The fortunes that fuel philanthropy come from the likes of Bill Gates, Warren Buffett, and others on a long list of wealthy CEOs, investors, and entrepreneurs. In their respective fields, they have taken risks and enjoyed odds-beating success. They expect nothing less from their giving.
But simply writing checks to organizations that do great work won’t create the ambitious changes many philanthropists are looking for. Even the richest individuals and largest foundations don’t have enough money to end poverty, reverse climate change, or cure cancer. Their staggering assets are tiny relative to the dollars involved in large, complex systems like education, the environment, and medical research. According to our analysis, donations from institutional foundations and the ultra wealthy account for only 6% of the U.S. nonprofit sector’s funding.
To achieve breakthrough changes, donors need a multiplier effect—an approach that delivers many dollars’ worth of impact for each dollar invested. In short, they need to develop an investment model. To do so, donors must understand two fundamental areas: the methods of change that breakthrough results require (such as scaling high-impact nonprofit organizations or changing government policy) and how they can best support those efforts—through the roles they play, the resources they devote, and the relationships they develop. Just as for-profit investors need to be clear about how they can help a venture turn a promising idea into a thriving business, investors in social issues must be clear about how they can contribute to large-scale change.
Sadly, the “money-plus” ideal is often elusive. Our work with nonprofit leaders reveals a raft of valid complaints about their philanthropic donors—who, for example, impose (usually unwittingly) significant costs of capital on their grantees. Some of these result from burdensome application and reporting requirements—waste that is widely acknowledged but persists nonetheless. Other costs are hidden, such as those resulting from the inability of donors to help with tough organizational challenges, their excessive involvement in program design, and pressure from them to develop off-mission programs. Philanthropists rarely hear this feedback directly (for obvious reasons), but it is an open secret.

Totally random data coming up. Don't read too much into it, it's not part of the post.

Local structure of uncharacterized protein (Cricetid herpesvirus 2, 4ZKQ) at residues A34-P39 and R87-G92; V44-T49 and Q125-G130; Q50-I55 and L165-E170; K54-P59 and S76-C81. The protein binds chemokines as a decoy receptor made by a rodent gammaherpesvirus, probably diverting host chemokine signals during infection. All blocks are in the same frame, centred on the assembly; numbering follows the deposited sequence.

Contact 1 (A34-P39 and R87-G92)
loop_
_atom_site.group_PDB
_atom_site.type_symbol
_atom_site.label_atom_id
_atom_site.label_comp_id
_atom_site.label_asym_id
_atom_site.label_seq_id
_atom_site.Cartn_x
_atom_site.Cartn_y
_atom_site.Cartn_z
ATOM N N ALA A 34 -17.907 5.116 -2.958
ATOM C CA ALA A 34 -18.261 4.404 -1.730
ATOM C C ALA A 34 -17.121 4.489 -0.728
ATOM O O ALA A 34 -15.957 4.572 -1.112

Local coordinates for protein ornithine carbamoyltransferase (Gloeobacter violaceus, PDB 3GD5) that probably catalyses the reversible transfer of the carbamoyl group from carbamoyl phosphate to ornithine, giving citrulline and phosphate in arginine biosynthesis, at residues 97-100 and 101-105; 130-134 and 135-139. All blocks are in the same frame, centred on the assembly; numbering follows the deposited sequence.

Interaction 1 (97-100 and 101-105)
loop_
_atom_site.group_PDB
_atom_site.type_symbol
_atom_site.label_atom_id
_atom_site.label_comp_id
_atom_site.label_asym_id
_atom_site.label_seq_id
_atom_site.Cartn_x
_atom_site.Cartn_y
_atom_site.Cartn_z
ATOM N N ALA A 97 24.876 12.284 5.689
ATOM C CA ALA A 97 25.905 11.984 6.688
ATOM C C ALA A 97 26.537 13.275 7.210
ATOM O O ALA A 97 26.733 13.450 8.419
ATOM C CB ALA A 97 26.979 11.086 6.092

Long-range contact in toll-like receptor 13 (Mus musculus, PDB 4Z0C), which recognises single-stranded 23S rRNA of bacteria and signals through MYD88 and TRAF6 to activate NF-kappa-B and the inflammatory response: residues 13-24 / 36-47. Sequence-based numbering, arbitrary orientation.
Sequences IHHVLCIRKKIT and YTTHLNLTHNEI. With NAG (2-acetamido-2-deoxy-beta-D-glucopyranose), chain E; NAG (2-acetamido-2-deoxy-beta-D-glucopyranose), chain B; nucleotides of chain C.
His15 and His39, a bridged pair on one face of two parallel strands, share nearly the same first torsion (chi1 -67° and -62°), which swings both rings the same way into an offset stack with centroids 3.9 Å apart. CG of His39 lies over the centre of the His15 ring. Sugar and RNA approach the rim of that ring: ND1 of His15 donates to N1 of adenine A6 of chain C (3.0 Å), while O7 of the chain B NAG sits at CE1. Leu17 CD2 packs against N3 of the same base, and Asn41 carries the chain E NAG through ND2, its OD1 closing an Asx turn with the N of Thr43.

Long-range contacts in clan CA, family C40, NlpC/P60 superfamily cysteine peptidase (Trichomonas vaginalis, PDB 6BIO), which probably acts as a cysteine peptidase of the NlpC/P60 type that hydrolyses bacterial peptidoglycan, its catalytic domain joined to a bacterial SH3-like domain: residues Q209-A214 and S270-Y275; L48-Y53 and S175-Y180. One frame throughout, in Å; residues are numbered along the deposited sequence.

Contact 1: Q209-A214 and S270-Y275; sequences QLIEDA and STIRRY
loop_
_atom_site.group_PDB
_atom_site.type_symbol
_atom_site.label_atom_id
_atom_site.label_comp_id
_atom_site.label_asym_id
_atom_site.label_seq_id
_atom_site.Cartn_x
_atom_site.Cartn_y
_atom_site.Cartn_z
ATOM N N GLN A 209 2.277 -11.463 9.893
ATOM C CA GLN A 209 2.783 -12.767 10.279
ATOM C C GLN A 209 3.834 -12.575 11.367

Why the dysfunction? Donors often fall in love with a program model (say, charter schools) that they believe will deliver the results they want to see in the world (ensuring that all kids graduate from high school ready for college). They don’t pay nearly enough attention to defining their investment model. As a result, they often add little value to their grantees, which imposes a high cost of capital. It’s a scenario as hopeless as a venture capital firm’s spending its time cocreating a compound with a biotech investee but being unable to help it navigate FDA approval, hire a sales force, raise the next round of funding, or negotiate with a pharmaceutical partner.
Effective philanthropists merge their program-model perspectives and their understanding of the avenues of change—a focus that informs the grantees they select and the resources they provide. For example, the foundation of conservative businessman John M. Olin supported a variety of causes in its early days, from conservation to museums. But in the wake of the political events of the 1960s, Olin became concerned about the future of free enterprise in the United States. Too few people, he thought, understood the principles of limited government and individual freedoms. Olin believed that powerful, well-researched ideas—especially those in law and economics—could have a profound long-term effect on social policies. Instead of giving to the general funds of universities, which he viewed as hostile to conservative ideals, he narrowed his focus and began supporting fledgling legal associations and law schools (the Federalist Society, for instance, and the law and economics movement at the University of Chicago). He funded conservative think tanks engaged in scholarly and legal advocacy (the Heritage Foundation, the American Enterprise Institute, and the Manhattan Institute). And he supported an array of conservative scholars who were on the cusp of true stardom, among them Allan Bloom, Bill Bennett, and Milton Friedman.
The Olin Foundation—which disbanded in 2005—could have supported many other conservative causes, and it easily could have micromanaged grantees’ agendas. It did not. With an endowment that never exceeded $118 million and a handful of staffers, it is widely recognized as having done more than any other entity in the last decades of the twentieth century to establish and institutionalize the conservative movement in the United States.
Like Olin, philanthropists can achieve a money-plus effect by first choosing the methods of change that best suit their objectives and then aligning their activities with their approach. In addition to exploring those two components of a sound investment model, we will share examples of donors that have built strong models to guide their donations and multiply their impact.
To read more, please see the full article at HBR.org.